He became a killing machine. He tattooed on his leg 87 skulls, the number of kills in his unit. But as he killed insurgents, more and more of his buddies also died.

The problem of dealing with fanatical Muslim terrorists is their ruthless brutality, their gleeful savagery can wear off on you if you have not moral framework to resist. Like Kurtz in the Heart of Darkness, you become like the evil enveloping you. The SEALS have been  criticized for relishing “bleed outs” and splitting jihadists’ skulls with hatchets.

The PTSD made him reserved and unavailable for his wife and children. For every skull on his leg, there were many more scars on his heart.

After years of constant combat, Eddie unexpectedly became a single dad. His wife was gone. He had to be flown back to America and deal singlehandedly with an 8-month-old, a 4-year-old and a 9-year-old. He had never changed a diaper in his life.

Used to zealously fighting insurgents, Eddie now found himself zealously fighting runny noses, homework assignments and getting the kids to school on time. The family court judge had awarded him custody. His military career went on hold.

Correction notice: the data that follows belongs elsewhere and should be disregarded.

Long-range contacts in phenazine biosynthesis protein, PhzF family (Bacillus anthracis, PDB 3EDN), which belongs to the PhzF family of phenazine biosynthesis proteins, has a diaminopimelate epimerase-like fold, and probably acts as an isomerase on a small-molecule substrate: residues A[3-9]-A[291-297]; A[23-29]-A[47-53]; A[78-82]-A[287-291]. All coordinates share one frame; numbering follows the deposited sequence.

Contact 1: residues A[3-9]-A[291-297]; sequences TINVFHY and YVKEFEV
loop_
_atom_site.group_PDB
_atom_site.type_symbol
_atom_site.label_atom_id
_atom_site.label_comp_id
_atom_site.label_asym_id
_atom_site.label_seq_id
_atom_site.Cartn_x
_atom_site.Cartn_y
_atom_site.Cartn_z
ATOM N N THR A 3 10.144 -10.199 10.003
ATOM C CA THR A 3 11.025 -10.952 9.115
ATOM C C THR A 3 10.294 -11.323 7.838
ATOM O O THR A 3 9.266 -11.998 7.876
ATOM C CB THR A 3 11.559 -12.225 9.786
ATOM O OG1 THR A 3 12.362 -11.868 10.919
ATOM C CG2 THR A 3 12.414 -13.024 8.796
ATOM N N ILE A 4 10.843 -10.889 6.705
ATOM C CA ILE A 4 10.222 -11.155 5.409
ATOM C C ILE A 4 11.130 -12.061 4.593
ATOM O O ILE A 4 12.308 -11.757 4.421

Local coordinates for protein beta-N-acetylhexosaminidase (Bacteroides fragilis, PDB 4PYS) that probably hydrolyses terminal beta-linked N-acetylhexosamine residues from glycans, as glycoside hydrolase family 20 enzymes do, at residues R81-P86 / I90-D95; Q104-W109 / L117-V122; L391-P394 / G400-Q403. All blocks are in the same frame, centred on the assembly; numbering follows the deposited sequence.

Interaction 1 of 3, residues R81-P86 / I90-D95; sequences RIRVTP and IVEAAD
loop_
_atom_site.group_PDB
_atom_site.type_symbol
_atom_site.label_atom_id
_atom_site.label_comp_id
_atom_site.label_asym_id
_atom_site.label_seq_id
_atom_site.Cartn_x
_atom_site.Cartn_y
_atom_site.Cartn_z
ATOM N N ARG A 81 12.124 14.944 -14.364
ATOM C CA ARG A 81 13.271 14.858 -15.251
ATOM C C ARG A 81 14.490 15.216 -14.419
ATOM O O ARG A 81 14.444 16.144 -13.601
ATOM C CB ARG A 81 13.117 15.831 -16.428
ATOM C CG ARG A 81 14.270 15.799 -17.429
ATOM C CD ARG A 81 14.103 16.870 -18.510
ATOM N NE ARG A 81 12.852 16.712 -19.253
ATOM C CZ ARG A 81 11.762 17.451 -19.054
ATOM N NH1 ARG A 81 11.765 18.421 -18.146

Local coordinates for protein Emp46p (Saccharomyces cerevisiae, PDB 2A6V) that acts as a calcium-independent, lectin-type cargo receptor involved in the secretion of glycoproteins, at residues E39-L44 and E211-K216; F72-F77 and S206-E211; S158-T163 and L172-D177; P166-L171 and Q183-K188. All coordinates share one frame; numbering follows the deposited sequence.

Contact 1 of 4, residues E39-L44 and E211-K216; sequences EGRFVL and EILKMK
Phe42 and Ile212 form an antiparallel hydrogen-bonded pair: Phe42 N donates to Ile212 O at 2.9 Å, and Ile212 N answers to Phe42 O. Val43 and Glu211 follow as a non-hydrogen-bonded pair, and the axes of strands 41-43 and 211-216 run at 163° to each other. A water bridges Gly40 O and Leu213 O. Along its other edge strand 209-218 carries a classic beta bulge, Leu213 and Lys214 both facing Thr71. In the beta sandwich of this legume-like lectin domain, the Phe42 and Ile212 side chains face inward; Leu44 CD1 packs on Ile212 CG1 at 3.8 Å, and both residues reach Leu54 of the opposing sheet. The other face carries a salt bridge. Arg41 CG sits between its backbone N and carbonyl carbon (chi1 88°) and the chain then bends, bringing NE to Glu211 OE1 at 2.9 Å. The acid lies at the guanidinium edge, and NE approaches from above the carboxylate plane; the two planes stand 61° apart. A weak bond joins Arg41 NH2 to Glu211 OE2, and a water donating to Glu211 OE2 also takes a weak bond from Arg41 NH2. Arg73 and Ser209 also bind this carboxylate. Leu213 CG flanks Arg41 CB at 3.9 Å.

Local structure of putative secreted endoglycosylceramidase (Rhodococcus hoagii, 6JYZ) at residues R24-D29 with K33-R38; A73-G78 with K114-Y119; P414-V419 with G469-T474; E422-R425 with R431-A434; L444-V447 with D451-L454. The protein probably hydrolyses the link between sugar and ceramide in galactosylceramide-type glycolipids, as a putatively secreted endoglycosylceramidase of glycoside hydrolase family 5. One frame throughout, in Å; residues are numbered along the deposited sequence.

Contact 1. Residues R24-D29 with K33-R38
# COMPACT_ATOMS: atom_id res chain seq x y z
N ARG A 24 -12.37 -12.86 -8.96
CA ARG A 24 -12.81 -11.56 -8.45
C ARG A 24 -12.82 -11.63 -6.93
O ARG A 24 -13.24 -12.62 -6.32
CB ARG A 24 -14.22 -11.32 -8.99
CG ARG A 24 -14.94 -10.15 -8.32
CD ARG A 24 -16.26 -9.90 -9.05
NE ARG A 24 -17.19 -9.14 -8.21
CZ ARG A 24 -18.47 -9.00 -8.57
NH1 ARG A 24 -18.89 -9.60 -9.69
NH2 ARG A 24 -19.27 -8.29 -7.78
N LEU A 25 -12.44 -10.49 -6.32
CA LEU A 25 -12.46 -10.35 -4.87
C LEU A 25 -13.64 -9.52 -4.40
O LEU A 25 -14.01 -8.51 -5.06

After some time, he stabilized his family situation and returned to the military.

During his last deployment, this time in Afghanistan, Eddie again saw tragedy. A Chinook helicopter was shot down by an RPG, killing all 38 on board. It was the worst disaster of special operations history. Among the dead: 15 SEALs from Eddie’s squadron, friends, husbands, fathers.

“The emotional toll was immeasurable,” Eddie says.

His thirst for revenge could never be satiated. There would never be an end to the killing. There would never be an end to the nightmares.

Eddie’s very existence became dark.

If previously he looked to killing to compensate for the emotional pain of seeing comrades die, now he turned to drinking, taking drugs, womanizing and porn to anesthetize his heart.

As was to be expected, these “solutions” only worsened the problems.

Wounded by stress and grief, Eddie got invited to a church camp. He was profoundly skeptical. He was also profoundly desperate.